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Red Sea Cable Damage Highlights Mideast Conflict’s Broader Threat

Mysterious damage to vital communications cables under the Red Sea has raised concerns about whether the conflict in the Middle East is now beginning to threaten the global internet.

Just as the waters off Yemen hold crucial shipping lanes, they are also a critical location for undersea cables that carry email and other digital traffic between Asia and the West. Around a dozen cables run through the area, and more are planned.

These bundles of glass fibers, about as thick as a garden hose, “are extremely important,” said Tim Stronge, vice president for research at TeleGeography, which analyzes the telecommunications market. “Over 90 percent of all communications traffic between Europe and Asia goes through those” cables.

Late last month, Seacom, a company that specializes in providing communications to African countries, noticed that data had stopped flowing through its line that runs from Mombasa, Kenya, up through the Red Sea to Zafarana in Egypt.

At the same time two cables linking West to East were knocked out, affecting 25 percent of traffic through the area, according to an estimate by HGC Global Communications, a Hong Kong-based telecommunications company.

In an interview from his office in Johannesburg, Prenesh Padayachee, Seacom’s chief digital and operations officer, said the damage to his company’s cable occurred on the bottom of the Red Sea, in Yemeni waters about 650 feet deep. The two other damaged cables are nearby.

What disabled the cables is still not clear. Suspicion has centered on Yemen’s Houthi rebels, but the Houthis, who have attacked numerous ships in the area in what they say is solidarity with Palestinians in Gaza during the war between Israel and Hamas, have denied responsibility.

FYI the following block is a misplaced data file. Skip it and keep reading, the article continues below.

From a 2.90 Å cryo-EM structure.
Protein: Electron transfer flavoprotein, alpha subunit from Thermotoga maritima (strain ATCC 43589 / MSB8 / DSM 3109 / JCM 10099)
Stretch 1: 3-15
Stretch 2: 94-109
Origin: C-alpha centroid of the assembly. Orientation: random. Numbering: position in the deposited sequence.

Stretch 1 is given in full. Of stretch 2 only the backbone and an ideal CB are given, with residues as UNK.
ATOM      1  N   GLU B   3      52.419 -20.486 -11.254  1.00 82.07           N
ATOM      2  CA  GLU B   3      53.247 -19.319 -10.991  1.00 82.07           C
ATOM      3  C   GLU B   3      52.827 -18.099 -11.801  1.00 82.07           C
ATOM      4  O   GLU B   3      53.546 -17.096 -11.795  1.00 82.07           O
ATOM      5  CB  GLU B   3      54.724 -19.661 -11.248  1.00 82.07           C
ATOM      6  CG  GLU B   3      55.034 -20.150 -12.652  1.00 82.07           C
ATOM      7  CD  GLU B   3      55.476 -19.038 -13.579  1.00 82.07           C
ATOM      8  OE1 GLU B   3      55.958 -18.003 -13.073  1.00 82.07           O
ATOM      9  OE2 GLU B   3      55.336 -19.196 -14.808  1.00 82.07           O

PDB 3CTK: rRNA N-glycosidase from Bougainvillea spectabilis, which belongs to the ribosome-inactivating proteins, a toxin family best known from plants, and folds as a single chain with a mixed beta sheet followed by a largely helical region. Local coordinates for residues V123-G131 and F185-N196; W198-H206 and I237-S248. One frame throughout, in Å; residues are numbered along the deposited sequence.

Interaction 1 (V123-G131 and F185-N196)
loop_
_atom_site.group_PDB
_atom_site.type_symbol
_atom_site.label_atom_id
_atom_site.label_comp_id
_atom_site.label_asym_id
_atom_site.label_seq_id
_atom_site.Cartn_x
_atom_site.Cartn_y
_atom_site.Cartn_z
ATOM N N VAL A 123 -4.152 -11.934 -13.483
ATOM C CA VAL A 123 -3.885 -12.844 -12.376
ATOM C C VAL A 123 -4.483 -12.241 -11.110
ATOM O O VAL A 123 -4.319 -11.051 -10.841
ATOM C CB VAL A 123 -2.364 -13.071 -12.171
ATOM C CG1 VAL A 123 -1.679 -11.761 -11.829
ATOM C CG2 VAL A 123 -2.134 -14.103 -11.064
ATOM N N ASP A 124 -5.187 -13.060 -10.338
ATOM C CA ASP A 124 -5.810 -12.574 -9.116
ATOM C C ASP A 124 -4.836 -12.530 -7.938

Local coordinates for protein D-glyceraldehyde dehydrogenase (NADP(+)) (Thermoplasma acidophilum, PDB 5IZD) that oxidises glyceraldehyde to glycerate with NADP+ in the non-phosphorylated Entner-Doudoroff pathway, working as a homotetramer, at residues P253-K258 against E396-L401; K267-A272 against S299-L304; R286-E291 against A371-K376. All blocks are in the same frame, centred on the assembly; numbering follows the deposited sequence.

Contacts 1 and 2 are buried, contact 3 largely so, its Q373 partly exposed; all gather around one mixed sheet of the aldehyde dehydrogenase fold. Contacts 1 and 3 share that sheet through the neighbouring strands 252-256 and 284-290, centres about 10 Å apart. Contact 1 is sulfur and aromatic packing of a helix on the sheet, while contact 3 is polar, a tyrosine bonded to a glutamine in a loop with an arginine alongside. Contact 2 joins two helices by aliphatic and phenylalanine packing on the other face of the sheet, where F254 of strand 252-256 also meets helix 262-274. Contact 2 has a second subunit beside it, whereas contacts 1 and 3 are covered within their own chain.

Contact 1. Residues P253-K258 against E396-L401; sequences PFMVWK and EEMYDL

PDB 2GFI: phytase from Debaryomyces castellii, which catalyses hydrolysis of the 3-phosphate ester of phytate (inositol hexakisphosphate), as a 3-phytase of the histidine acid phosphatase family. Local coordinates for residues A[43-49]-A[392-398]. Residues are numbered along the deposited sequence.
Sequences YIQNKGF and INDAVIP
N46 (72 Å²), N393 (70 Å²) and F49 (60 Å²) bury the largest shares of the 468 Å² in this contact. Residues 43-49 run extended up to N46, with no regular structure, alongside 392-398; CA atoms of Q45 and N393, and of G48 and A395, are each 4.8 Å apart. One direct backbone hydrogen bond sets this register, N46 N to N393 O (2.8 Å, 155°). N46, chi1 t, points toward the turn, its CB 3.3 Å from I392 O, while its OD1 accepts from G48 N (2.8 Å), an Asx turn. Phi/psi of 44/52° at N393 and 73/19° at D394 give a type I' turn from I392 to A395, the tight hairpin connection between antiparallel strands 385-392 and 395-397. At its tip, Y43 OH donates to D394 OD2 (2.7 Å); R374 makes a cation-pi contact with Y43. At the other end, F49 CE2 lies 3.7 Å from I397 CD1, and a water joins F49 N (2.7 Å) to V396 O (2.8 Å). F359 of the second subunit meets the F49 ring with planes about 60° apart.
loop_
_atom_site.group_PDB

Mr. Padayachee said the cause of the damage would remain unknown until a repair vessel managed to pull the wire up and examine it. Candidates include an anchor dragged by a ship, a disturbance on the sea bottom or sabotage. “We will only be able to tell once we lift the cable,” he said.

Arranging repairs is proving difficult. Seacom is working with a company called E-marine, which has boats in nearby Oman, to address the problem, but Mr. Padayeechee acknowledged that the job requires assessing the political situation and obtaining permits from Yemen.

He said he was hopeful that the work might get underway sometime next month.

While Seacom has been able to arrange for most of its internet traffic to be rerouted through other cables, Mr. Padayachee said he chafed at the regional instability hampering the repair effort. “We would prefer to have definitive timelines that aren’t dictated by geopolitical situations,” he said.

Having so many cables running through such a volatile area is also a concern. Individual lines are relatively easy to damage. While cables are buried and armored near shore, further out at sea they lie on the bottom with little protection.

Mr. Stronge estimated that there were roughly 500 undersea cables globally and an average of 100 breaks a year. Most of the time, some sort of marine accident like an anchor dragging turns out to be the cause, he said.

Mr. Stronge said that what compensated for the fragility of individual cables was the redundancy that operators built into the system. He said that even if all the cables in the Red Sea were severed, internet traffic, like tankers, could be rerouted around the Cape of Good Hope at the tip of Africa or eastward through Singapore, Japan and across the United States to Europe. “It is slower, but it can be done,” he said.